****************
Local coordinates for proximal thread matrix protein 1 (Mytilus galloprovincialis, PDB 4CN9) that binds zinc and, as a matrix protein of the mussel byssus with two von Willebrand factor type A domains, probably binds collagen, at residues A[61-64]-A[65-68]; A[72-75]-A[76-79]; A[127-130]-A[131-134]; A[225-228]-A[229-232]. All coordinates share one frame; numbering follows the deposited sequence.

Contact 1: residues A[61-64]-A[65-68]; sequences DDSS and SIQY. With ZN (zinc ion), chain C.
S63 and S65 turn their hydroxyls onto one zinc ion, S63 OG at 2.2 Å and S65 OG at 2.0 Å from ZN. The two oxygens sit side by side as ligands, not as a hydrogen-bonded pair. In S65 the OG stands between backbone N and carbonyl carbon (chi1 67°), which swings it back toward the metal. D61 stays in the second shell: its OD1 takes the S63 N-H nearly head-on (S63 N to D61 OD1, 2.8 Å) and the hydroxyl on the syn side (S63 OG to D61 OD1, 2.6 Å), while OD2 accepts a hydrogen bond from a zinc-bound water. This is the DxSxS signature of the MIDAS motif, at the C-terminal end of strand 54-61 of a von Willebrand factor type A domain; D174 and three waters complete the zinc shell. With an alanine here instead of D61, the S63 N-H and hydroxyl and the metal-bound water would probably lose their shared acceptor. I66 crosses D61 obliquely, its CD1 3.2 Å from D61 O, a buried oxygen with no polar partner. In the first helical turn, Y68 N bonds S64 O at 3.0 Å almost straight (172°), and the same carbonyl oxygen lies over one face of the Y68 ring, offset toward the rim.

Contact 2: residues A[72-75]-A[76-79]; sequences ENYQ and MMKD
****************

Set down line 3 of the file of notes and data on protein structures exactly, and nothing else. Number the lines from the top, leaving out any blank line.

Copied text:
S63 and S65 turn their hydroxyls onto one zinc ion, S63 OG at 2.2 Å and S65 OG at 2.0 Å from ZN. The two oxygens sit side by side as ligands, not as a hydrogen-bonded pair. In S65 the OG stands between backbone N and carbonyl carbon (chi1 67°), which swings it back toward the metal. D61 stays in the second shell: its OD1 takes the S63 N-H nearly head-on (S63 N to D61 OD1, 2.8 Å) and the hydroxyl on the syn side (S63 OG to D61 OD1, 2.6 Å), while OD2 accepts a hydrogen bond from a zinc-bound water. This is the DxSxS signature of the MIDAS motif, at the C-terminal end of strand 54-61 of a von Willebrand factor type A domain; D174 and three waters complete the zinc shell. With an alanine here instead of D61, the S63 N-H and hydroxyl and the metal-bound water would probably lose their shared acceptor. I66 crosses D61 obliquely, its CD1 3.2 Å from D61 O, a buried oxygen with no polar partner. In the first helical turn, Y68 N bonds S64 O at 3.0 Å almost straight (172°), and the same carbonyl oxygen lies over one face of the Y68 ring, offset toward the rim.